-Full report- (subscription required or payment)
Published: June 11th, 2013in The Journal of Adolescent Health
There have been few reports of the development of alcohol involvement from childhood through adolescence. We examined the ages at which children first sipped or tasted alcohol, drank, had three or more drinks in a row, had five or more drinks in a row, were drunk, or had alcohol problems, to describe the types of drinking experience exhibited at each age from 8.5 through 18.0 years. Sipping and three or more drinks per occasion have been understudied to date.
We collected 14 waves of longitudinal data from 452 children aged 8 or 10 years, randomly sampled from Allegheny County, Pennsylvania. Ages of initiating each alcohol use behavior were determined, and the data were coded to reflect the child’s status on each behavior at each age. We determined types of alcohol use experience using latent class analyses.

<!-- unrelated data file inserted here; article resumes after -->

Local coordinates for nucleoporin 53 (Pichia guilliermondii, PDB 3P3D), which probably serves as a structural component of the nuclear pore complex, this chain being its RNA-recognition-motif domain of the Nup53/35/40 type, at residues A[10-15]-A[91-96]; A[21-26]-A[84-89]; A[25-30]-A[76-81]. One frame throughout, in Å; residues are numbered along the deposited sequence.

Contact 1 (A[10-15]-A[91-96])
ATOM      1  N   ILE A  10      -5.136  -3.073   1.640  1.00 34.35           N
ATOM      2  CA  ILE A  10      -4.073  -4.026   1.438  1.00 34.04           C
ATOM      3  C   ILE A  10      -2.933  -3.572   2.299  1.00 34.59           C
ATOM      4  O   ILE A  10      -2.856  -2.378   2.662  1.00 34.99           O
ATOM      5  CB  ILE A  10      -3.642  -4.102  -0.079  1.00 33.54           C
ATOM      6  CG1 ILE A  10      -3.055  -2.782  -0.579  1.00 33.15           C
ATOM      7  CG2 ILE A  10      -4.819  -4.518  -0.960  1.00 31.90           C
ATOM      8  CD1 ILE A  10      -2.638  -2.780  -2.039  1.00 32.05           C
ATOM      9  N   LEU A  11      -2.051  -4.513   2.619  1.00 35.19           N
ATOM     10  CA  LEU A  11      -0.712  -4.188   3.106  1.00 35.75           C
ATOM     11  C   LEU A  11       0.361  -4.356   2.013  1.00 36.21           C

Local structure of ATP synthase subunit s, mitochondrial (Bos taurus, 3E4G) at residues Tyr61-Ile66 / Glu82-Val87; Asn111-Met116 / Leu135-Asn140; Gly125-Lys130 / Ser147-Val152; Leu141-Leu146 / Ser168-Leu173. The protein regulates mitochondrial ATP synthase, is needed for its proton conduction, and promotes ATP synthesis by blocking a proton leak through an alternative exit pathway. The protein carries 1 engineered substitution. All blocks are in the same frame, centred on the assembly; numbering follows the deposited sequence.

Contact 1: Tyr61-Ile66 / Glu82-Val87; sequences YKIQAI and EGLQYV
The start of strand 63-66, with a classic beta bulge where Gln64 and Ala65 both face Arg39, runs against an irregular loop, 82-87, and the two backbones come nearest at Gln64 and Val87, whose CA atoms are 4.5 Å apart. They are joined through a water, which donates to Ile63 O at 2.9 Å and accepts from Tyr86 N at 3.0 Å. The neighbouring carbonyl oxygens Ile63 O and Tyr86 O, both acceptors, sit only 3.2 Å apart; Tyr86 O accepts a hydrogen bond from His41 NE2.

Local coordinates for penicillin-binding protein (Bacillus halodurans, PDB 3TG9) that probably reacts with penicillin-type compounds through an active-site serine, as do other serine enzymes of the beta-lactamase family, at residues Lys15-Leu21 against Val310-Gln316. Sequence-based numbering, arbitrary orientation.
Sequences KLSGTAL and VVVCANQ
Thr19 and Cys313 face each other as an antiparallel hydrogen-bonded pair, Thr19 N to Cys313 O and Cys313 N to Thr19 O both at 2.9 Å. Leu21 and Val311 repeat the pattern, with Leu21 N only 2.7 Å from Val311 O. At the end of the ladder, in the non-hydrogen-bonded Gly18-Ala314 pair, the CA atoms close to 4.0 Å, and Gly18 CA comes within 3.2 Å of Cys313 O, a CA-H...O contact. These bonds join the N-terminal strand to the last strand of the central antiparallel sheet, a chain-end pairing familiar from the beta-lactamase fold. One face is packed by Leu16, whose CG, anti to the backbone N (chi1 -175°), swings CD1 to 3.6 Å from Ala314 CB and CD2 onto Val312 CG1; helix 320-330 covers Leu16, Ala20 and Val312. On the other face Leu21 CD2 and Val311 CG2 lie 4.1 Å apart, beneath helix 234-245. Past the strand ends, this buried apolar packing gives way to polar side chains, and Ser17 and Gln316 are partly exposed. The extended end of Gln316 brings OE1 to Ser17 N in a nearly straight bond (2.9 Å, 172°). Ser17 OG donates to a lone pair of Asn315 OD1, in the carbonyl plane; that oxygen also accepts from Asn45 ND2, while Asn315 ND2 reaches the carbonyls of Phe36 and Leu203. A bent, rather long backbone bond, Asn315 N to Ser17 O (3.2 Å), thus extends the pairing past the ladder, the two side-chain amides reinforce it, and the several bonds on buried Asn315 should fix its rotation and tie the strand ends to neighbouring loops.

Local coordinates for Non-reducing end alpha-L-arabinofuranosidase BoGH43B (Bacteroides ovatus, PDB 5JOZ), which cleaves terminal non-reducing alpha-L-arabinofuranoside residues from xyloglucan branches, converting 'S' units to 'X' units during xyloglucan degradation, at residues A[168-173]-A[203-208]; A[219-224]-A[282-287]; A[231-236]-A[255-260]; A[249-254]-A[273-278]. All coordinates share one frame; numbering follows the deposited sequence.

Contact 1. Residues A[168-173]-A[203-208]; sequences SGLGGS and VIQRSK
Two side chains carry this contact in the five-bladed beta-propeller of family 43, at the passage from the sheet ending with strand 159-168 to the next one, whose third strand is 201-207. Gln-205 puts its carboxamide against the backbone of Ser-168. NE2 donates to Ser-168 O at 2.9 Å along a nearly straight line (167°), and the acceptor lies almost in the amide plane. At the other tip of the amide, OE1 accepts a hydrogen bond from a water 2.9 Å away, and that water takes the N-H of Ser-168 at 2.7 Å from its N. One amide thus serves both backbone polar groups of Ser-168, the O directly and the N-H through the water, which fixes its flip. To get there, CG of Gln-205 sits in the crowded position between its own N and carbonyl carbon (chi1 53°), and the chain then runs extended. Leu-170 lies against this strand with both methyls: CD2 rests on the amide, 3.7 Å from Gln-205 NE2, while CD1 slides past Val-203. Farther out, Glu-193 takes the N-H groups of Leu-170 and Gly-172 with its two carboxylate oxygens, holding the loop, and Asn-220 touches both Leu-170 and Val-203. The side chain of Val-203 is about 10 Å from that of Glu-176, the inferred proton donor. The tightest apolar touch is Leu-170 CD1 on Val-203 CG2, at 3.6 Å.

From age 8.5 to 12.5 years, there were two latent classes: abstainers and sippers. The percentage of sippers increased to 67% by age 12.5 years. From ages 13.0 to 18.0, we identified three latent classes: abstainers, sippers/light drinkers, and drinkers with drunkenness. At ages 13.5–15.5 years, drinkers in the latter class reported drunkenness with just three to four drinks per occasion. By age 18 years, sippers/light drinkers comprised 55% of the sample and drinkers with drunkenness comprised 38%.
Childhood experience with alcohol was surprisingly widespread. Sipping or tasting alcohol was common by age 12 years. A quarter of the sample drank before age 15 years. Experience of intoxication increased throughout adolescence, even among those who had ever consumed just three to four drinks on an occasion.”
-from the abstract of the report